C145 Huw Neilson - Centurions Worldwide Community

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In his early teens, and after a football match, Hew Neilson accepted a challenge from his fellow team mates to walk from Cambridge to London and back. Suffice to say that the successful completion resulted in him joining the Polytechnic Harriers and, at 17 years of age, he represented them in their team for the Surrey Walking Club London to Brighton walk.
At that time, Surrey WC had a strict rule of limiting entries to competitors over 21 years of age. So for four years Hew declared his age as 21, 22, 23 and 24. Then when he reached 21 years of age, he duly returned his age to 21. The story goes that some Surrey WC officials were very miffed at the deception but all was forgiven and Hew continued to take part until the race along the Brighton Road course finished in 1985. It was an association of over 50 years.

Hew was  a good track walker, placing third in the A.A.A. 2 Mile Championship in 1939, although  his real forte remained the longer distances.
In August 1948 with the War finally behind him and in his thirties, he became Centurion 145 with a fine second place in the Motspur Park 24 Hour track walk. His distance was 103 mls 442 yds. His 100 mile time in transit was 23:03:50.
This started an amazing period of long distance excellence. Through the remaining years of his career, Hew completed the 100 mile distance in the annual Centurions walk on 20 occasions. This stood as the most Centurion finishes of all time (ahead of Fred Baker on 19) until beaten by Sandra Brown in 2006, and included first placings in 1955, 1960 and 1965.
Hew's 1960 Centurion appearance remains on record as the most magnificant 24 hour track walk ever witnessed.
For some time Centurions and other long distance specialists had wanted such a race in order to match themselves against the performances of others over the previous 50 or more years. In order to meet this request a special invitation meeting was arranged by Walton A.C. at their headquarters at Stompond Lane, Walton-on-Thames, on 14-15 October.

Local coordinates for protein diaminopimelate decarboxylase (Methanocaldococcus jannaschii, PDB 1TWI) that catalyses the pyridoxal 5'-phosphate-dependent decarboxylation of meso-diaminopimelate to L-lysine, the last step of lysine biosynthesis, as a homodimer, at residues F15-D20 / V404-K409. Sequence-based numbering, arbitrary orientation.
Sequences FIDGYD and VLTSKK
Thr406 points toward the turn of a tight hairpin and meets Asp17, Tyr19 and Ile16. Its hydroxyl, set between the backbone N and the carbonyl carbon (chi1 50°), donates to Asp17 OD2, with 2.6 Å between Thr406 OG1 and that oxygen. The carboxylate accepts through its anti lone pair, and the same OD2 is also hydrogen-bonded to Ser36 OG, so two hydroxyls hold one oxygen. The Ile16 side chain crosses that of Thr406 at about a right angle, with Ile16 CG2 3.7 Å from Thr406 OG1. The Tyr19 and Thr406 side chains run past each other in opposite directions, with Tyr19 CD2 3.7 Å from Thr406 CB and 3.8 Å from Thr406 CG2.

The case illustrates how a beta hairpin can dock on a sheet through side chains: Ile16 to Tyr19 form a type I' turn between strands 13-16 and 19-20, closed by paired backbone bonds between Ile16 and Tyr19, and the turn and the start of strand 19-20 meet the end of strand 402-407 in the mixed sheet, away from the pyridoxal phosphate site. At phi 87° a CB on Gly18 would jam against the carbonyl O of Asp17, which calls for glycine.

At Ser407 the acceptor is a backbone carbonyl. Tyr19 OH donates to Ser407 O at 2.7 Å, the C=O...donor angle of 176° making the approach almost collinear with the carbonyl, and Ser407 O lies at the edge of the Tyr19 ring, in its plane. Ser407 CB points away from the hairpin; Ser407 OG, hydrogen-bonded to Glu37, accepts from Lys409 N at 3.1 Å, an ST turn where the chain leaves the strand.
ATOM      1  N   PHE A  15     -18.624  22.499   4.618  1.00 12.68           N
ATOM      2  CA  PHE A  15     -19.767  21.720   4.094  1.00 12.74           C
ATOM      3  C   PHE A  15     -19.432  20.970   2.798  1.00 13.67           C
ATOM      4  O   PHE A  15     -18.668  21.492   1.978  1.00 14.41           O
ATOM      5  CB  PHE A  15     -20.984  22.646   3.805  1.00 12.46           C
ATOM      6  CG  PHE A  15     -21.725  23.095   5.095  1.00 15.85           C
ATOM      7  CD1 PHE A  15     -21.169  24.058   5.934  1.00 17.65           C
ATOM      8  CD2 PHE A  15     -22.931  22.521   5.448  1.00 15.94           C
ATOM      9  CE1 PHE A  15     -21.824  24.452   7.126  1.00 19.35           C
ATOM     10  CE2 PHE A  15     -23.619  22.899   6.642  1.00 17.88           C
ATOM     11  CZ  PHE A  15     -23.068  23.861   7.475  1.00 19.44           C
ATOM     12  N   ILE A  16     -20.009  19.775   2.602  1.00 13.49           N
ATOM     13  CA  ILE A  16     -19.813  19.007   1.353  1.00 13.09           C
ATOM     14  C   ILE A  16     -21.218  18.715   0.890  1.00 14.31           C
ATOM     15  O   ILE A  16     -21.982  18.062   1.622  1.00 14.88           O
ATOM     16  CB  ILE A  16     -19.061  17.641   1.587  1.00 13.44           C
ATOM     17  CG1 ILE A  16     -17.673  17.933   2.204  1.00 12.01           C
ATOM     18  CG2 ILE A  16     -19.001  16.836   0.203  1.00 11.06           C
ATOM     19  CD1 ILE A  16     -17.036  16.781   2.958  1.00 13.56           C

The records to be attacked were impressive. The British records were shared between Tom Hammond who in 1908 walked 131 m 580 yds in 24 hours, Tom Richardson who in 1936 had walked 100 miles in 17:35:04 before retiring at 18 hours and Percy Reading who in 1946 had walked 129m 749 y in 24 hours. The world record was held by Henri Caron of France who in 1950 had recorded a distance of 132m 1320 y in 24 hours.
Apart from the long distance specialists, some of the fast men were also invited to attack records up to 4 hours and 50 km. In the shorter event, Don Thompson, the recent winner of the 50 km gold medal at the Rome Olympics, broke his own National records at 20 miles, 3 hours, 25 miles, 4 hours, 30 miles and 50 km.

Hew Neilson had only one thing on his mind, to win the race, especially bearing in mind the quality of the opposition. He had won a road race and had completed more races of 100 miles or over than any other British walker. The only thing he had not done was to win on the track, which is where he made his debut in 1948.
He was aware of the records held by Henri Caron and Tommy Richardson, but treated the beating of them as a bonus if that was what it would take to win the race. At 80 miles he was ahead of Richardson but slightly behind Caron. By 90 miles he was just under 2 minutes in front of Caron, by 100 miles his lead over Caron was almost 29 minutes, adding further weight to the assumption that Caron must have stopped for a while.
Colin Young is the only walker in the race who did not set any records, due no doubt, the presence of Neilson in the same race. Colin's objective, like Neilson, was to win the race, but he had a more pressing task to fulfil first, which was to complete 100 miles in 24 hours and to  qualify for Centurionship. He was the only person to qualify from this race and became one of the few Centurions in the Centurion handbook to have a race heading to himself. From a steady start he gradually gained ground on the leaders, and by 50 miles he was in front of the old figures set up by Hammond in 1908, a position he maintained throughout the race. However he remained approx. 1⁄4 mile behind Richardson and the same 2 miles behind Neilson, whom he was gaining on slightly with each lap.

In this  race, Colin Young, with his 100 miles safely behind him, kept his momentum to stay ahead of Hammond; and in so doing he was able to unlap himself 3 times from Neilson. It was only in the last 20 minutes or so that he went behind Hammond's figures to finish an annoying 253 yards short of the old record. But in the meantime, Neilson, although slowing slightly, maintained his lead at the front of the race. His lead of 29 minutes over Caron at 100 miles was reduced to 8 minutes at 110 and 120 miles. By 125 miles it had come down to 4.5 minutes and with just over half an hour to go at 130 miles, to 1 min 40 sees. It was beginning to look like he would not capture the 24 hour record, but a last half hour at over 5.25 mph pace, meant that he finished 461 yards ahead of Caron. Success!

In 1962, Hew was elected as Vice Captain of the Centurions. He held this position until 1981 when he ascended to the position of Secretary, a post that he retained until his  death in 1986.'

Extract from Tim Erickson report  read the full report

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